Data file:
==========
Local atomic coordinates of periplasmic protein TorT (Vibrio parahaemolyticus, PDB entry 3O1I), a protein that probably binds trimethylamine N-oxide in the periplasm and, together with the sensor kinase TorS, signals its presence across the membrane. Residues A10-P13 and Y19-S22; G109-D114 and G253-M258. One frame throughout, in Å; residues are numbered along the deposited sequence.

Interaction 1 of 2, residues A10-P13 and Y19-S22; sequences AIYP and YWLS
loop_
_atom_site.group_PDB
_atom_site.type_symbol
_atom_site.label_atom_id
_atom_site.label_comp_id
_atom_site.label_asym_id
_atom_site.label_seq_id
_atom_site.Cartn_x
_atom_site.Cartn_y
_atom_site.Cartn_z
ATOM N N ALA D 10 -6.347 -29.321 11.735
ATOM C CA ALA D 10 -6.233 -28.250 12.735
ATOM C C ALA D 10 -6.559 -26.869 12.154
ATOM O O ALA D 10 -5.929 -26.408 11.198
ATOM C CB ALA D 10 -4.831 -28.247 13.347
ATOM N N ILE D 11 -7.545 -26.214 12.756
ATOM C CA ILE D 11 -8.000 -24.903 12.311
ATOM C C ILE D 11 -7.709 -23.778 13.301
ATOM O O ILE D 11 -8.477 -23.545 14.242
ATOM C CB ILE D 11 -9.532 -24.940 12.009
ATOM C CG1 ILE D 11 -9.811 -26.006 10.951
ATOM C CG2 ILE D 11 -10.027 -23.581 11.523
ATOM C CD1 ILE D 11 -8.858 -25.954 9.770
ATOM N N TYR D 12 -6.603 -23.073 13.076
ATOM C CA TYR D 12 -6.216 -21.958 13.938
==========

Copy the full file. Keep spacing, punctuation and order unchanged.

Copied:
Local atomic coordinates of periplasmic protein TorT (Vibrio parahaemolyticus, PDB entry 3O1I), a protein that probably binds trimethylamine N-oxide in the periplasm and, together with the sensor kinase TorS, signals its presence across the membrane. Residues A10-P13 and Y19-S22; G109-D114 and G253-M258. One frame throughout, in Å; residues are numbered along the deposited sequence.

Interaction 1 of 2, residues A10-P13 and Y19-S22; sequences AIYP and YWLS
loop_
_atom_site.group_PDB
_atom_site.type_symbol
_atom_site.label_atom_id
_atom_site.label_comp_id
_atom_site.label_asym_id
_atom_site.label_seq_id
_atom_site.Cartn_x
_atom_site.Cartn_y
_atom_site.Cartn_z
ATOM N N ALA D 10 -6.347 -29.321 11.735
ATOM C CA ALA D 10 -6.233 -28.250 12.735
ATOM C C ALA D 10 -6.559 -26.869 12.154
ATOM O O ALA D 10 -5.929 -26.408 11.198
ATOM C CB ALA D 10 -4.831 -28.247 13.347
ATOM N N ILE D 11 -7.545 -26.214 12.756
ATOM C CA ILE D 11 -8.000 -24.903 12.311
ATOM C C ILE D 11 -7.709 -23.778 13.301
ATOM O O ILE D 11 -8.477 -23.545 14.242
ATOM C CB ILE D 11 -9.532 -24.940 12.009
ATOM C CG1 ILE D 11 -9.811 -26.006 10.951
ATOM C CG2 ILE D 11 -10.027 -23.581 11.523
ATOM C CD1 ILE D 11 -8.858 -25.954 9.770
ATOM N N TYR D 12 -6.603 -23.073 13.076
ATOM C CA TYR D 12 -6.216 -21.958 13.938